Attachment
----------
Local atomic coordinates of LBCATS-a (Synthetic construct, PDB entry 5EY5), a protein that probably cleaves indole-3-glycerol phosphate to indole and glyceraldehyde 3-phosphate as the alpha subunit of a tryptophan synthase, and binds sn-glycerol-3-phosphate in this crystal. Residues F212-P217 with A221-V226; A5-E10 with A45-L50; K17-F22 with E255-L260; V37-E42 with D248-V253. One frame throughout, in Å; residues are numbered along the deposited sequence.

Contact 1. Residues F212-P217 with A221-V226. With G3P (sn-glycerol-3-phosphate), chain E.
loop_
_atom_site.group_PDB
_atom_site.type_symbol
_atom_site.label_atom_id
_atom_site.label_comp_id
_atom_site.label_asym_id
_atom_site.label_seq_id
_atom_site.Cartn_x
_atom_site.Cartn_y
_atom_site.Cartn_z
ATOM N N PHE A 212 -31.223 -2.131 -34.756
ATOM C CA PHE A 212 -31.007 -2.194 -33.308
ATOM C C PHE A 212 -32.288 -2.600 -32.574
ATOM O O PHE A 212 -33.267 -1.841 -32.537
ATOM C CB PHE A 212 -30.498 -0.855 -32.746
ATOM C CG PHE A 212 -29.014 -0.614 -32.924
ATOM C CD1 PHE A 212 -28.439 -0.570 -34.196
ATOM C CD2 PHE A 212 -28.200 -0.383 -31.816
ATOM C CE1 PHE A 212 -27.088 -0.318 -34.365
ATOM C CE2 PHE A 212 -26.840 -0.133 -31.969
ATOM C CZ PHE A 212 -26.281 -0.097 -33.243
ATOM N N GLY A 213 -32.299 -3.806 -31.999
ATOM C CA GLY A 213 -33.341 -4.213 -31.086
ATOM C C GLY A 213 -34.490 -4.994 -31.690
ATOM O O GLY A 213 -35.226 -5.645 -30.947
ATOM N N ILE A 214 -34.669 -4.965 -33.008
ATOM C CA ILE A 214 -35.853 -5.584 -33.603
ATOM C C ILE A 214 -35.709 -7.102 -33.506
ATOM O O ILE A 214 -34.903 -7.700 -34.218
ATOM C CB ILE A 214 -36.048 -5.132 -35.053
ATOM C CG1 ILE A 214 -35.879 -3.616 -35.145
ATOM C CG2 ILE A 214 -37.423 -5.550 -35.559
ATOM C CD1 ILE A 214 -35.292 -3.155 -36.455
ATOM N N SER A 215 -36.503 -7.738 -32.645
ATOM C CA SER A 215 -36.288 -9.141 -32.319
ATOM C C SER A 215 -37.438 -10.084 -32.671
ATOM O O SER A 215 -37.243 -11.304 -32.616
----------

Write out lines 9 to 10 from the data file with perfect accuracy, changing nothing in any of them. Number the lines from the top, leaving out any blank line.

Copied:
_atom_site.label_seq_id
_atom_site.Cartn_x